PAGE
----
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Brushing Your Kid’s Teeth

Brushing your kid's teeth

It’s never too early to get children in the habit of good oral care. Of course, it’s up to parents to take the “first steps.” Finding new ways to model good dental habits and practice them with your kids is key. The sooner kids begin to take charge of their own teeth, the happier and healthier they (and you) will be. And the payoffs over a lifetime are immeasurable.

Don’t Worry—You’re Not Alone

If you think it’s a challenge to teach your kids good oral care, you’re in good company. Tooth decay is one of the most common childhood diseases. And studies show that almost 50% of kids between six and eight have had at least one cavity.1 These are just a couple of reasons why it’s so important to help kids understand right from the start that proper dental habits are a smart idea.

How to Care for Babies’ Teeth

There’s a lot of information you can discover, but these basics are a good beginning.

  • Help prevent plaque bacteria by gently cleaning a newborn baby’s gums with a damp cloth after feedings. Just be sure to use water only, not toothpaste.
  • Don’t put your baby to bed with a bottle of formula or juices that contain sugar.
  • Once teething begins at about 4 to 6 months, get little ones used to having their teeth brushed. Extra-soft bristles and a pea-sized dab of non-fluoride toothpaste are best.
  • Even babies can develop gingivitis, decay, and cavities, so it’s a good idea to see a pediatric dentist early—use a “first visit by first birthday” strategy.

Tooth Care for Toddlers

Showing by example and making it fun is the name of the game. When everyone brushes at the same time, it becomes a family ritual that kids look forward to.

  • At about age two, it’s okay to start using fluoride toothpaste—but make sure there’s no swallowing. Want to teach the proper length of time for brushing? Try singing “Twinkle Twinkle Little Star” or another upbeat favorite for two minutes.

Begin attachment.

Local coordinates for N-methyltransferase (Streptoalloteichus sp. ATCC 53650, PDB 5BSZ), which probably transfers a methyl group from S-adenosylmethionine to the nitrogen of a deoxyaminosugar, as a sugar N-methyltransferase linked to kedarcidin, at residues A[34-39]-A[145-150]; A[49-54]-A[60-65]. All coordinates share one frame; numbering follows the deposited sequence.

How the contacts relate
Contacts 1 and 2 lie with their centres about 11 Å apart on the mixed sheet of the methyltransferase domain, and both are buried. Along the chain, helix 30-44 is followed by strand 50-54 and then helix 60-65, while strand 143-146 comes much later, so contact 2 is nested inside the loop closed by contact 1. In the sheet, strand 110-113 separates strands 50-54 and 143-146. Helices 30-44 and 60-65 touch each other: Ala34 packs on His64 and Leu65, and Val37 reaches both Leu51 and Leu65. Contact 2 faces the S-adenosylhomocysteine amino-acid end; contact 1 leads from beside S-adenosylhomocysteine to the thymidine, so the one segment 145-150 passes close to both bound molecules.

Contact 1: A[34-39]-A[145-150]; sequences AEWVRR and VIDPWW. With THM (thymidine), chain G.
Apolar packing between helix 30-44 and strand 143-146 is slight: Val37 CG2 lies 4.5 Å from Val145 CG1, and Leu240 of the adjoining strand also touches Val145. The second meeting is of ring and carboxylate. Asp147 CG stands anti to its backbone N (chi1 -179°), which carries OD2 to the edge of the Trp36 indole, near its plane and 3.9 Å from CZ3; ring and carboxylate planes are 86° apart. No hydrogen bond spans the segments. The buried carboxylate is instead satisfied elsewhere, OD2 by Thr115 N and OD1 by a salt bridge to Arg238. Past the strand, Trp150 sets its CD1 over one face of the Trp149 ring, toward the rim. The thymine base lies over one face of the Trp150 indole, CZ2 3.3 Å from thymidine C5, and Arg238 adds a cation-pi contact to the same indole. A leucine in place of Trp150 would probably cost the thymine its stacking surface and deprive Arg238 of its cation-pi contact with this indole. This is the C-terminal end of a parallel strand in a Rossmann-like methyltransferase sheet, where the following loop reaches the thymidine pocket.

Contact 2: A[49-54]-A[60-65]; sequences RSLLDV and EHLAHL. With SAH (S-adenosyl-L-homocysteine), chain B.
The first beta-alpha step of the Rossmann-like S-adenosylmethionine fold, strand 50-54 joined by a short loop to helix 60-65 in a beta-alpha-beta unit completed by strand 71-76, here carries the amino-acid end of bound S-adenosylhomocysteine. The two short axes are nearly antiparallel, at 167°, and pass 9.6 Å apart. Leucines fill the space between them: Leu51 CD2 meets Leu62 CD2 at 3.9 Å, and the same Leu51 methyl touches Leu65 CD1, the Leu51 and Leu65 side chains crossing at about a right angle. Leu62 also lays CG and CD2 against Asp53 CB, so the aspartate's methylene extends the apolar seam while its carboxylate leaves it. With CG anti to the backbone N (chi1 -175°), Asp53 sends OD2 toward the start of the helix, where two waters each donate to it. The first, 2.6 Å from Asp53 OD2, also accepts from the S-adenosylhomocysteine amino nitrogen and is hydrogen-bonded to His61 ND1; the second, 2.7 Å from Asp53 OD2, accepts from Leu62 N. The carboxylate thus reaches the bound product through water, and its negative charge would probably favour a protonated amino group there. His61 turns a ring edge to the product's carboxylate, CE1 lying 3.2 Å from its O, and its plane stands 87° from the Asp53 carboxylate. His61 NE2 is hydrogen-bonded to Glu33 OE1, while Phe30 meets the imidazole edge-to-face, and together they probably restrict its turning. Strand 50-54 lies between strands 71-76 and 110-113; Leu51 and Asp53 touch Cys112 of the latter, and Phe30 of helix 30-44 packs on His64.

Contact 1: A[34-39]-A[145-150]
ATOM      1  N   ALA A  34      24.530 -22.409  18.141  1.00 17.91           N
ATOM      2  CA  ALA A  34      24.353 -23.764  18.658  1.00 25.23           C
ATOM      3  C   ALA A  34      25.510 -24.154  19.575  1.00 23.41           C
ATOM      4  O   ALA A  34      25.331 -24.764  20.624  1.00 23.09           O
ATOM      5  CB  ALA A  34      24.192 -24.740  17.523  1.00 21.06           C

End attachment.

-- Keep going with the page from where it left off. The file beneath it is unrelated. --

• Oral-B® Electric Toothbrushes have lots of designs that feature popular animated characters. Now kids can have more fun brushing with their buddies from Disney® and Pixar®.
  • Usually by ages three or four, all 20 primary or “baby” teeth have appeared. Permanent, or “adult,” teeth appear by age six and may continue to emerge into the teen years.
  • If you have a toddler who is afraid of the dentist, you might make your little one more comfortable by letting him or her sit in your lap during the exam.

Older Kids and Dental Health

As kids get older, they want to feel more independent. Part of growing up includes assuming responsibility for taking care of their own teeth—without prompting from parents. Appeal to what matters to them: Kids want to look good to their peers, they want to smile in selfies, and they don’t want to spend their free time sitting in the dental professional’s chair. 

To teach kids more about proper brushing time, try the Disney Magic Timer App.  

Another big challenge for children is avoiding sugary snacks and drinks. Healthier snack options let them enjoy better dental and overall health. If your kids are involved in sports, a mouth guard to protect their teeth from injury can keep them safe and looking good for a lifetime.

Flossing is an important lesson to teach. You might also want to ask your dental professional about sealants or fluoride treatments for added protection against decay.

1 NIH.gov: Oral Health in America: A Report of the Surgeon General

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